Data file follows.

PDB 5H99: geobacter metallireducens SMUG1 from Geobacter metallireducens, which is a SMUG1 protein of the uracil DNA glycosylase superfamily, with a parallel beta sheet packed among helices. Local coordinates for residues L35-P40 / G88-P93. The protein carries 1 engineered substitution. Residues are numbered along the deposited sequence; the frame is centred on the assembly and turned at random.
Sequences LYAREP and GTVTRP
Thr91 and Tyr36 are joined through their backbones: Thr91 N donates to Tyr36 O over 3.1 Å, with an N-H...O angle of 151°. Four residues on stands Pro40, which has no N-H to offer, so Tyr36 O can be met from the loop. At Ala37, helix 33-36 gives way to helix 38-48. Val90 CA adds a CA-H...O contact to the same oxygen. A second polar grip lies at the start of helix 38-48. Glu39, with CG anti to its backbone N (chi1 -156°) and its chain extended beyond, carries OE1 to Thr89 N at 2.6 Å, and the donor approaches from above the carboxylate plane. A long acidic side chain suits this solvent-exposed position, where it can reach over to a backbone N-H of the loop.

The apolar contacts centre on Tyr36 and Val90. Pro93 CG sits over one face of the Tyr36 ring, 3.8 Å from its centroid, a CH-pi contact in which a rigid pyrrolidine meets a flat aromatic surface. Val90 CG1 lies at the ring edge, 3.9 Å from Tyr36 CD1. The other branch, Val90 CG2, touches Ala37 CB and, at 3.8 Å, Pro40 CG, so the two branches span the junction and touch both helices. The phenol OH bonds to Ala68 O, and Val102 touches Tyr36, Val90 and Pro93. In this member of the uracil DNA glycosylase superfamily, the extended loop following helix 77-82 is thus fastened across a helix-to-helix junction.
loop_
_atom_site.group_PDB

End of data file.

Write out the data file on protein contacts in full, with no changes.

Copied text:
PDB 5H99: geobacter metallireducens SMUG1 from Geobacter metallireducens, which is a SMUG1 protein of the uracil DNA glycosylase superfamily, with a parallel beta sheet packed among helices. Local coordinates for residues L35-P40 / G88-P93. The protein carries 1 engineered substitution. Residues are numbered along the deposited sequence; the frame is centred on the assembly and turned at random.
Sequences LYAREP and GTVTRP
Thr91 and Tyr36 are joined through their backbones: Thr91 N donates to Tyr36 O over 3.1 Å, with an N-H...O angle of 151°. Four residues on stands Pro40, which has no N-H to offer, so Tyr36 O can be met from the loop. At Ala37, helix 33-36 gives way to helix 38-48. Val90 CA adds a CA-H...O contact to the same oxygen. A second polar grip lies at the start of helix 38-48. Glu39, with CG anti to its backbone N (chi1 -156°) and its chain extended beyond, carries OE1 to Thr89 N at 2.6 Å, and the donor approaches from above the carboxylate plane. A long acidic side chain suits this solvent-exposed position, where it can reach over to a backbone N-H of the loop.

The apolar contacts centre on Tyr36 and Val90. Pro93 CG sits over one face of the Tyr36 ring, 3.8 Å from its centroid, a CH-pi contact in which a rigid pyrrolidine meets a flat aromatic surface. Val90 CG1 lies at the ring edge, 3.9 Å from Tyr36 CD1. The other branch, Val90 CG2, touches Ala37 CB and, at 3.8 Å, Pro40 CG, so the two branches span the junction and touch both helices. The phenol OH bonds to Ala68 O, and Val102 touches Tyr36, Val90 and Pro93. In this member of the uracil DNA glycosylase superfamily, the extended loop following helix 77-82 is thus fastened across a helix-to-helix junction.
loop_
_atom_site.group_PDB